Dr Justine Murray, CSIRO Research Scientist

Research Scientist, Adaptive Biosecurity Management

  • Justine is a landscape ecologist with skills in expert elicitation and species distribution modelling. Justine has extensive experience in developing decision support tools, especially with Bayesian networks and spatial models. Her research covers pests, introduced and threatened species in both natural and agricultural landscapes, and investigates the relationship between species and their environment at multiple spatial scales. Justine's models help to design systems approaches by identifying the risks associated with a pest or disease and assessing the options to lowering the risk with suitable management solutions.
Kerry Collins, CSIRO Research Analyst

Kerry Collins

Natural Resource Analyst, Biosecurity & Biotechnology

  • Kerry draws on her holistic knowledge of natural resource sciences to provide support to multi-disciplinary teams of social and biophysical researchers addressing diverse natural resource management issues. For the systems approaches work, Kerry manages multiple datasets generated from case study sites, ensuring accurate data is supplied for analysis and quantitative modelling. Kerry also has extensive research experience in soil systems analysis; land use, land use change and land use efficiency; and the development of natural resource management decision support tools.

Australian state government delivery partners

Lloyd Kingham, New South Wales Department of Primary Industries

Lloyd Kingham

Plant Biosecurity Officer, Plant Product Integrity and Standards, New South Wales Dept Primary Industries

  • Lloyd specialises in developing and harmonising domestic market access proposals for regulated agricultural and horticultural products. Lloyd leads the New South Wales team in the CSIRO/Hort Innovation Systems Approach project, contributing to the development of systems approach protocols and leading the New South Wales Cherry and Citrus case-studies. In his role with NSW DPI, Lloyd helps to manage a number of critical domestic trade issues including Potato Cyst Nematode, Red Imported Fire Ants, and the use of Methyl Bromide. Previously he implemented a 3 year project to address biosecurity requirements for airfreighted fresh cherries into south-east Asia, coordinating efforts across the NSW DPI International Engagement Unit, Horticulture Industry Development, Local Land Services, Vic EcoDev and Cherry Growers Australia including 17 cherry producers at Orange, Young and Batlow. This included the development of a ‘4 day’ protocol for irradiated cherries into Indonesia.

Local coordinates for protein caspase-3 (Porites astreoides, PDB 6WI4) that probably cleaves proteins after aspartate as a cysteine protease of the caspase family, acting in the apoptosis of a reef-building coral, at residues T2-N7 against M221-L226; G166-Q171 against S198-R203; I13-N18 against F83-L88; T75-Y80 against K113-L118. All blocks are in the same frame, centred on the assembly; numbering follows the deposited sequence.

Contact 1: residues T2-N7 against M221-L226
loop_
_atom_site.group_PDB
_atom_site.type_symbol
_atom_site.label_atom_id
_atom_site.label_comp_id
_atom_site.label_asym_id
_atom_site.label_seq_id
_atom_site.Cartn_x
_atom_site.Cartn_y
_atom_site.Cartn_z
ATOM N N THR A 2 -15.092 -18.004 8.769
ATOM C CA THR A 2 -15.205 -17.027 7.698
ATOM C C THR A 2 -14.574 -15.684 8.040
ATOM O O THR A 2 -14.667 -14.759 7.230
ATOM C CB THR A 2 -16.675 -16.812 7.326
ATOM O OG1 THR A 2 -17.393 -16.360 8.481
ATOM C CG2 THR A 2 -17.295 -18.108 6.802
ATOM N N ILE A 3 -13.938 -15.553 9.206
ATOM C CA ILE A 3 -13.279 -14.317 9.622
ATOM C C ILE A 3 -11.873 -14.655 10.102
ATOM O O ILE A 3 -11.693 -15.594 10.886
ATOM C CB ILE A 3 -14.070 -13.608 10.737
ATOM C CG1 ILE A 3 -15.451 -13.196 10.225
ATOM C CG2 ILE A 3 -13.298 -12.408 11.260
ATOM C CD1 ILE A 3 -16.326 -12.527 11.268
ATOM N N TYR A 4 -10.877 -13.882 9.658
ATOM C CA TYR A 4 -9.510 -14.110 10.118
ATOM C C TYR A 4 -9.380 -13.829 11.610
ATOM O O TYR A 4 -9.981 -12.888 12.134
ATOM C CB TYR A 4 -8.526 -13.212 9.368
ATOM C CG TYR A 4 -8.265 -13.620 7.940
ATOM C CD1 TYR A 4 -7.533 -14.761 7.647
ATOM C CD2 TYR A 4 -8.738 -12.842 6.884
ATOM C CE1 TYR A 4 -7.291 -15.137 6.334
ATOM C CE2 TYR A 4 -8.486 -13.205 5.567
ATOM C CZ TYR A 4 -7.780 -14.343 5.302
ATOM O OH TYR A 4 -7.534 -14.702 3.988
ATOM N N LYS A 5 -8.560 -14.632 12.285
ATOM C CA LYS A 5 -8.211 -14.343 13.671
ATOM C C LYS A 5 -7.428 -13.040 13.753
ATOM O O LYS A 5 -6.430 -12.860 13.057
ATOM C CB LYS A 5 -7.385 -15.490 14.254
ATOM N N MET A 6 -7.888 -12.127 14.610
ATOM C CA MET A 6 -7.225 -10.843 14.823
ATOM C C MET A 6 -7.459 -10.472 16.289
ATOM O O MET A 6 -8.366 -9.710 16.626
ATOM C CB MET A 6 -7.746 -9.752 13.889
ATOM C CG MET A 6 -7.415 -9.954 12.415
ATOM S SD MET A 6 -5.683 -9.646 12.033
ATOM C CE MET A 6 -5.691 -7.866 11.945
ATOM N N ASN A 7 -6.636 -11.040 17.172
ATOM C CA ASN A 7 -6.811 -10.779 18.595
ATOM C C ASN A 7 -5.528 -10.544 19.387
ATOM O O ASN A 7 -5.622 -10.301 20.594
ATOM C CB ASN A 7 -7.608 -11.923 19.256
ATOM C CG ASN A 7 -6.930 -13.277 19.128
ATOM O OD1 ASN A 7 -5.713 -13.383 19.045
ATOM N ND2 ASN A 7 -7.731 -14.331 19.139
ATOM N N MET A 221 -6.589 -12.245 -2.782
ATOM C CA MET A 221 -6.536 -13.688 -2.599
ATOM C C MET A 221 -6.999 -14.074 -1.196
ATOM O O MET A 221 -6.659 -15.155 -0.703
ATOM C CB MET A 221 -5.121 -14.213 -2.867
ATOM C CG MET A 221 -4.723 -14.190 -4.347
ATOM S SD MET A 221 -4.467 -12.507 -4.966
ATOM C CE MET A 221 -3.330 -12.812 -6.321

Kim James, Western Australia Department of Primary Industries and Regional Development

Kim James

Senior Policy Officer, Department of Primary Industries and Regional Development (DPIRD)

  • Kim has over 40 years’ experience in international trade development, biosecurity and market access in the fields of agriculture, floriculture and horticulture. He has a strong background in research and development, program and project development, nationally and domestically. He has previously worked for a number of years for a national Research Development Corporation with a focus on biosecurity and improved control of a range of horticultural pests of quarantine concern to protect and increase trade opportunities.
Elliot Howse, Western Australia Department of Primary Industries and Regional Development

Elliot Howse

Research Scientist, Department of Primary Industries and Regional Development (DPIRD)

  • Elliot is a biologist working to help horticultural industries appropriately manage pests of quarantine concern, particularly insects. His interests are sterile insect technique (SIT), integrated pest management (IPM) and alternative pollinators for horticultural crops. He is actively involved in the extensive fruit fly and moth-trapping program for the apple case study as part of the national systems approach project. The comprehensive dataset collected will be used to improve market access options via a systems approach project. Elliot is also involved in developing and maintaining colonies of Medfly and Light brown apple moth for apple case study trials.
Helen Collie, Western Australia Department of Primary Industries and Regional Development

Helen Collie

Technical Officer, Department of Primary Industries and Regional Development (DPIRD)

  • Helen is an experienced technical officer based in Manjimup. Over a number of years, she has developed a close working relationship with a number of growers and horticultural industries in the region. She has been involved in a number of horticultural projects including fruit fly disinfestation, field pest monitoring, developing pest control strategies for the truffle industry, investigating the effects of six-spotted mite on avocados and is currently supporting the apple case study fruit fly and moth surveillance program in the region.

CSIRO also acknowledges the valuable contributions to our current research projects from personnel from Agriculture Victoria, the Australian Government Department of Agriculture, Water and the Environment, and Cherry Growers Australia.